A report on the impact of the Panama Papers by Oxford University and Reuters lists the action taken around the world in the aftermath of the leak of 11.5 million documents from the Mossack Fonseca database, that was represented in Malta by Nexia BT.
Armenia re-opened a corruption probe into a top law-enforcement official and member of parliament, US authorities arrested an American citizen, Iceland’s Prime Minister stepped down after two days and Prime Minister Nawaz Sharif of Pakistan was forced to resign, imprisoned and barred from ever holding public office again.
Yet, the lack of action in Malta has led to backlash against journalists who reported the findings, instead of those culpable. In Malta, those exposed remain at the helm and the company that set it all up continues to rake in taxpayers’ money.
And there’s more
The Financial Intelligence Analysis Unit had also mentioned Tonna, Schembri and other individuals in reports on suspicious money laundering activities related to the sale of passports.
Tonna and his firm continued to rake in contracts, particularly from Transport Minister Ian Borg – a contender for the Labour Party’s leadership race.
In 2017, Nexia BT was also appointed exclusive concessionaires for the Malta Visa and Residence Programme (MRVP) in the Middle East. The company was paid €10,000 for each successful applicant under the programme, according to media reports.
Then, Tonna – together with another three Nexia BT staff members – also sat on the government’s selection committee for the bid to build a €400-million new power station in Delimara against a security of supply agreement guaranteeing Electrogas, the winning consortium, hundreds of millions of euros from the State electricity provider over 18 years.
The deal involves Azerbaijan’s energy provider SOCAR. And then there’s China, which owns a 33% stake in Enemalta and majority control of the BWSC plant at Delimara.
It has since emerged that the owner of the mysterious Dubai company that was set up for kickbacks to Schembri and Mizzi, according to leaked emails, belonged to one of the Electrogas directors – Yorgen Fenech.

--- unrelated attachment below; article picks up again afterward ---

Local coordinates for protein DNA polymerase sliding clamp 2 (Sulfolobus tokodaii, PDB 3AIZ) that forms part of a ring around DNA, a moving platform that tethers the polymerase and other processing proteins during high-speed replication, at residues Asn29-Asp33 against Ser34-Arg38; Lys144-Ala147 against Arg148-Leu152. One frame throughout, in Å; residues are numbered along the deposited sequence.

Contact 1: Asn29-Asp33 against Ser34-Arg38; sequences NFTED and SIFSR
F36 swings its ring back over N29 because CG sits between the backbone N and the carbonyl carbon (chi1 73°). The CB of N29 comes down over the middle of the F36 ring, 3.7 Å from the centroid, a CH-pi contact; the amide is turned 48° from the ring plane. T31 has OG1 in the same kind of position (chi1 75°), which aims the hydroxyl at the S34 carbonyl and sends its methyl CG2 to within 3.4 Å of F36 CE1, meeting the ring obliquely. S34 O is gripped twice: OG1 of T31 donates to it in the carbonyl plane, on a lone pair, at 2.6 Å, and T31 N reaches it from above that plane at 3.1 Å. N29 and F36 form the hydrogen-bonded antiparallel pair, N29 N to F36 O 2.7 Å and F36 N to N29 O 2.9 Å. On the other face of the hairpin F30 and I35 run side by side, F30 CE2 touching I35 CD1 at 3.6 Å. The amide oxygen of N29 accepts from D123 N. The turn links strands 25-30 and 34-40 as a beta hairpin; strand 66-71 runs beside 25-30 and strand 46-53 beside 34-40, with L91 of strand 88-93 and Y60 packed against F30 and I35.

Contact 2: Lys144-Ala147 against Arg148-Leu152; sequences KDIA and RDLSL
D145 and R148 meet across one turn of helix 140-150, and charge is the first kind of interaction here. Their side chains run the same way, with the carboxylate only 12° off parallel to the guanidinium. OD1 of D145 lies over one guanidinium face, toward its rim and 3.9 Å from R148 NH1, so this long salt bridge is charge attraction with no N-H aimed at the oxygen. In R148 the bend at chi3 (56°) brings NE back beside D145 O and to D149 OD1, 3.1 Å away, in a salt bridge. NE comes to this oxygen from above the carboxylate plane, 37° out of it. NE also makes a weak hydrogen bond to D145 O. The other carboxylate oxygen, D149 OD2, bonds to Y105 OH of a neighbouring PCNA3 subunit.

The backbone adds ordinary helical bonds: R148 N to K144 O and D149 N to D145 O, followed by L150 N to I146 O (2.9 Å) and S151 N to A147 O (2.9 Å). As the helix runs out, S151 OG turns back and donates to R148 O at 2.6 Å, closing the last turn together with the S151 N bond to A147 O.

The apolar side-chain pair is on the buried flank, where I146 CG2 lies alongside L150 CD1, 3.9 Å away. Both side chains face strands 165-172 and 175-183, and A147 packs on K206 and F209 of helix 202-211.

Best clients, close to the Prime Minister
Tonna’s links to power are reflected in the contracts received from different Ministries, according to the results of the data analysis. Mizzi, Cardona and the Office of the Prime Minister are those in government who favour Nexia BT’s services the most. Yet, Tonna benefited from a number of other government departments.
Mizzi emerged as one of the main persons in government sustaining Tonna’s operations. Mizzi awarded Nexia BT close to €300,000 in Labour’s first year in power, over €90,000 the following year, and another €300,000 over the next three years until 2017.
These amounts exclude the contracts to Nexia BT awarded by Projects Malta, which falls under Mizzi. Projects Malta has consistently turned to Tonna’s firm for services. Nexia BT was involved, for example, in the assessment of the move of the ITS campus in St George’s Bay to Silvio Debono – a project that remains controversial and the subject of an investigation by the Auditor General.
People at the former ITS campus witnessed personnel from Nexia BT touring the campus and holding meetings even when the government was still denying there was any intention to give the land to Silvio Debono, who had also denied it.
Cardona awarded Nexia BT close to half a million over three years mainly relating to the Malta Gaming Authority, while the Prime Minister’s office awarded the firm over €300,000 in addition.
Now it seems Nexia BT is moving into the realm of the Labour government’s next grand idea – Blockchain. Not that anyone would notice based on company records. But then, Karl Cini posed for a photo that gave it away:
Despite being at the centre of scandals that have rocked the government, Nexia BT is going from strength to strength.